Tag Archives: eccentric characters

Found In Translation

The Baker Street Translation: A Mystery by Michael Robertson (Minotaur Books, $24.99, 288 pages)

The Baker Street Translation

Author Michael Robertson crafts a charming series set in London based on a famous locale – 221B Baker Street. As any mystery/crime fan knows, that’s the address for Sherlock Holmes. The sleuthing duo for the Baker Street series consists of Reggie and Nigel Heath. Reggie, a barrister, keeps offices at the famous address. Reggie’s love interest, Laura Rankin, is torn between two suitors. Laura’s other suitor, Lord Robert Buxton, is a self-serving tabloid publisher who is easily deluded. Since he is ridiculously wealthy, what better name than Lord Buxton, a brand of wallet! Nigel has moved to the USA and is often called back to the United Kingdom to assist in solving the dilemmas Reggie becomes entangled in due to the Sherlock Holmes connection.

As usual, the intertwined plot lines are charming but a bit simple. The characters are perfect for the tale. Reggie enjoys swooping around corners and through the streets of London in his Jaguar. Laura is a beautiful movie star and the secondary characters are a bit eccentric. There’s an odd request made to Sherlock Holmes from a language translator, an elderly wealthy American woman wants to bequeath her estate to Homes and Lord Buxton goes missing.

The dialogue and scene descriptions contain plenty of puns and double entendres that enrich the reader’s experience. The story picks up where the prior book left off; however, readers new to the series will have no trouble following along. The book reads like a movie or TV show with a somewhat comical and stilted feeling. It’s reminiscent of a series written by astrologer Mitchel Scott Lewis that center around horoscopes – Death in the 12th House, Murder in the 11th House.

The newest addition to the Baker Street series is perfect for leisure reading! Cheerio.

Well recommended.

Ruta Arellano

A review copy was provided by the publisher.

This book will be released in a trade paperback edition ($15.99) on February 25, 2014. A prior book, The Brothers of Baker Street, was reviewed earlier on this site:

https://josephsreviews.wordpress.com/2011/02/26/baker-street/

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Goodbye Yellow Brick Road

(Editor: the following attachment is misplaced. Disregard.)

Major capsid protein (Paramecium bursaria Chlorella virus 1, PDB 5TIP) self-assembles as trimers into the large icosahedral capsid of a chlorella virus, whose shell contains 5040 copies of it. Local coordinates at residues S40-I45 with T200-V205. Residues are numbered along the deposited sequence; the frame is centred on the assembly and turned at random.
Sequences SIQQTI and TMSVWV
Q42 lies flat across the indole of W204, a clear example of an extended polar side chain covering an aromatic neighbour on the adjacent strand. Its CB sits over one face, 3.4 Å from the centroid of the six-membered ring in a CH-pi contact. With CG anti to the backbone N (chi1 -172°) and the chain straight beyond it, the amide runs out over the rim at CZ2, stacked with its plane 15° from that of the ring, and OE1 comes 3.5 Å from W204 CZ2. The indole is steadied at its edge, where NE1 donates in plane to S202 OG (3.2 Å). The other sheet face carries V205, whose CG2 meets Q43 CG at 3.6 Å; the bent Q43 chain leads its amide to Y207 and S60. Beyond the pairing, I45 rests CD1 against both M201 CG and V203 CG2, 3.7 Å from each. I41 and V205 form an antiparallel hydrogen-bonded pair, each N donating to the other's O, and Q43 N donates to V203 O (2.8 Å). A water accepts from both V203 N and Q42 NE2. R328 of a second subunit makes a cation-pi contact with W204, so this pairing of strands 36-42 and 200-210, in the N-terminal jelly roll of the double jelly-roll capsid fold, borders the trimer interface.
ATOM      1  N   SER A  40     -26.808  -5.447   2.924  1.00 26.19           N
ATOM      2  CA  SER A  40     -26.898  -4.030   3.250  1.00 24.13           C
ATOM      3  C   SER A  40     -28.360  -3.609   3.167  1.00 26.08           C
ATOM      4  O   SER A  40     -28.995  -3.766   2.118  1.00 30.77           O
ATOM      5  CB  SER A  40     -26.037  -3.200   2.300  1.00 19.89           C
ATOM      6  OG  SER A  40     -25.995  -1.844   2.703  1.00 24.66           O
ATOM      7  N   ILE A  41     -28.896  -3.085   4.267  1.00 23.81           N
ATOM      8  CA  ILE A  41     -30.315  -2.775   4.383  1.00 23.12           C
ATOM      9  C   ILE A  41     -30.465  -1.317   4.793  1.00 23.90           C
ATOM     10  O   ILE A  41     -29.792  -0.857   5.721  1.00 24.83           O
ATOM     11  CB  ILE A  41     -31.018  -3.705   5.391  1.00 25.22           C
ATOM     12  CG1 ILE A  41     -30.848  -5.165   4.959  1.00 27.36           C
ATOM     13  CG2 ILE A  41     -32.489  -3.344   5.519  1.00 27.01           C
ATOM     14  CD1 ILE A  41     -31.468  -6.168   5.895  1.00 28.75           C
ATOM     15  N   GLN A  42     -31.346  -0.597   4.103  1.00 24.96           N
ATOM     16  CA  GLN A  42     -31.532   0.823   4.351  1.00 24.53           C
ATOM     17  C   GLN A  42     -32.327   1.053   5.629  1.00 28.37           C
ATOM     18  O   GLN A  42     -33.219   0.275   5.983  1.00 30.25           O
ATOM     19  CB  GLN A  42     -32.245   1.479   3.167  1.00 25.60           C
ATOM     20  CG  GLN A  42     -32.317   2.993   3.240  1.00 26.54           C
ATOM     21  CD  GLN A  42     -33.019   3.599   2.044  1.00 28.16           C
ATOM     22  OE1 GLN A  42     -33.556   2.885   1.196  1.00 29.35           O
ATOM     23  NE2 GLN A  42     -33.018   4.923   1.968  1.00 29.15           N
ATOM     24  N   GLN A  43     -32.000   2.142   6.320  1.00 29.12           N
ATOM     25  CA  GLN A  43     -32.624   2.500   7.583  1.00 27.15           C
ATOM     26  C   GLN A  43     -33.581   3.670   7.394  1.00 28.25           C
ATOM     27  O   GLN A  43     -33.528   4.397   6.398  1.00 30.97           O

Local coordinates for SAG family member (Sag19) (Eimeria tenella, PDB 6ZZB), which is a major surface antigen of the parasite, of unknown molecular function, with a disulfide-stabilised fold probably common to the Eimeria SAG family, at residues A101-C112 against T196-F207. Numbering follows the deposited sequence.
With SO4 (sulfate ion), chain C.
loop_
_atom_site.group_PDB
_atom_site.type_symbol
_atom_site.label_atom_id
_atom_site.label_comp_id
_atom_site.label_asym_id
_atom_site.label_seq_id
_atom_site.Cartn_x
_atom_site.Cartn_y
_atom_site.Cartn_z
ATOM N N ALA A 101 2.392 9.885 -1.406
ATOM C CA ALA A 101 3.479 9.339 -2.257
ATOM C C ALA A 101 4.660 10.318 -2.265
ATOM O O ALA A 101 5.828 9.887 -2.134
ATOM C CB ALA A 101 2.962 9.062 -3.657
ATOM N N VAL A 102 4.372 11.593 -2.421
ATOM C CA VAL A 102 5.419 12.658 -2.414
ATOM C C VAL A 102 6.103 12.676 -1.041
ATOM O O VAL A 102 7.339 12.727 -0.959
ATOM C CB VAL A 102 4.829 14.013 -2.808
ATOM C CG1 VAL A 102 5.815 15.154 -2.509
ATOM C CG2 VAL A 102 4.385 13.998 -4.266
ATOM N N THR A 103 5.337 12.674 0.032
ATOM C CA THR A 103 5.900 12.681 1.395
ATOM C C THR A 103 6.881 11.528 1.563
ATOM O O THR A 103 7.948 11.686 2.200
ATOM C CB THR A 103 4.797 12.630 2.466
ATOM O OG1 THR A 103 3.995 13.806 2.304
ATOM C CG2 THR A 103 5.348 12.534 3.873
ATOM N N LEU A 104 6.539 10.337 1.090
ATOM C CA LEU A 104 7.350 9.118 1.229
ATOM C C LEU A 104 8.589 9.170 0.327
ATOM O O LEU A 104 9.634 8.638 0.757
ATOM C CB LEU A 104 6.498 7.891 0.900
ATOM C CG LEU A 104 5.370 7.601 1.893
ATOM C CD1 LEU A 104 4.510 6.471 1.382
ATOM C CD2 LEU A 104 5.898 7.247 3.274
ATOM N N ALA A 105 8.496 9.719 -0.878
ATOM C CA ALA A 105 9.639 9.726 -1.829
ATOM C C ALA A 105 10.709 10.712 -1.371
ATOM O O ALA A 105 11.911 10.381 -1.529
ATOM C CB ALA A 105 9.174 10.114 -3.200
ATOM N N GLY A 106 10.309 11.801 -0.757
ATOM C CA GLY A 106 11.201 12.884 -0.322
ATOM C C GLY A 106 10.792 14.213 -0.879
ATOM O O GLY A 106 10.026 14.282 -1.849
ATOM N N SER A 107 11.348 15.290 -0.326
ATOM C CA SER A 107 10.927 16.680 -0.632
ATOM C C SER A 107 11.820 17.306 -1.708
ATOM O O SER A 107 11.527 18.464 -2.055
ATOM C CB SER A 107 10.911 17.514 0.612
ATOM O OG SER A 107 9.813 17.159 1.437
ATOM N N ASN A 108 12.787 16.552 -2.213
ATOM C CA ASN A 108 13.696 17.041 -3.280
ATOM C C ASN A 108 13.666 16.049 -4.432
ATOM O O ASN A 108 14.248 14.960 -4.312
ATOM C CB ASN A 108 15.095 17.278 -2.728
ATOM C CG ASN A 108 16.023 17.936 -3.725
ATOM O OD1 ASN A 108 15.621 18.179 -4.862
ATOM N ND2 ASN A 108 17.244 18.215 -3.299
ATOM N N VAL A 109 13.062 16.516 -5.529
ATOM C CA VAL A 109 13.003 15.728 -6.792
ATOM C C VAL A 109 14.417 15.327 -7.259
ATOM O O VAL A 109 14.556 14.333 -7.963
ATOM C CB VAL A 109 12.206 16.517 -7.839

Book of Nathan: A Novel by Curt Weeden and Richard Marek (Oceanview Publishing; $25.95; 264 pages)

“Dan Brown meets Janet Evanovich…”   Roxanne Black

Co-authors Curt Weeden and Richard Marek have teamed up to create a fascinating novel that is part mystery and part life lesson.   Their main character is Rick Bullock, formerly a successful Madison Avenue advertising man who turned agnostic soul saver when his beloved wife, Anne, died from a brain tumor.   Rick has refocused his life and manages a shelter for men in the inner city.   He knows his clients and when one of them named Zeus is accused of a high-profile murder, Rick makes it his task to prove the accusers wrong.

The first person narrative is an excellent vehicle for combining the disparate elements of the tale.   Rick’s thoughts and actions are consistent with a man of high moral principles.   Fortunately, the authors have resisted portraying him as a saintly type.   He is capable of trickery and a little arm twisting to obtain the resources needed to travel to Florida where Zeus is incarcerated.   Lacking funds for the journey, Rick calls in a favor from a buddy in his advertising past, Doug Kool, who is a fundraiser par excellence for a big nonprofit.

The team Rick takes to Florida is a rag-tag group.   Some of them are helpful for the mission (Doc Waters and Maurice) and one is a genuine bundle of precocious trouble (Twyla Tharp – no, not that one).   This reviewer was reminded of The Wizard of Oz and the pilgrimage that Dorothy made with her band of seekers.   Amazingly, the story line manages to stay reasonably tight and manageable regardless of the wide variety of characters.   Oh, did I mention that an extremely wealthy man also plays a part?   Indeed, the reader will discover more than the identity of the killer by the story’s end.  

The values and moral judgements presented are all too real and not off the scale of everyday issues we all face.   Kudos to Weeden and Marek for delivering their message in such an entertaining way.   Highly recommended.

This review was written by Ruta Arellano.   A review copy was provided by the publisher.

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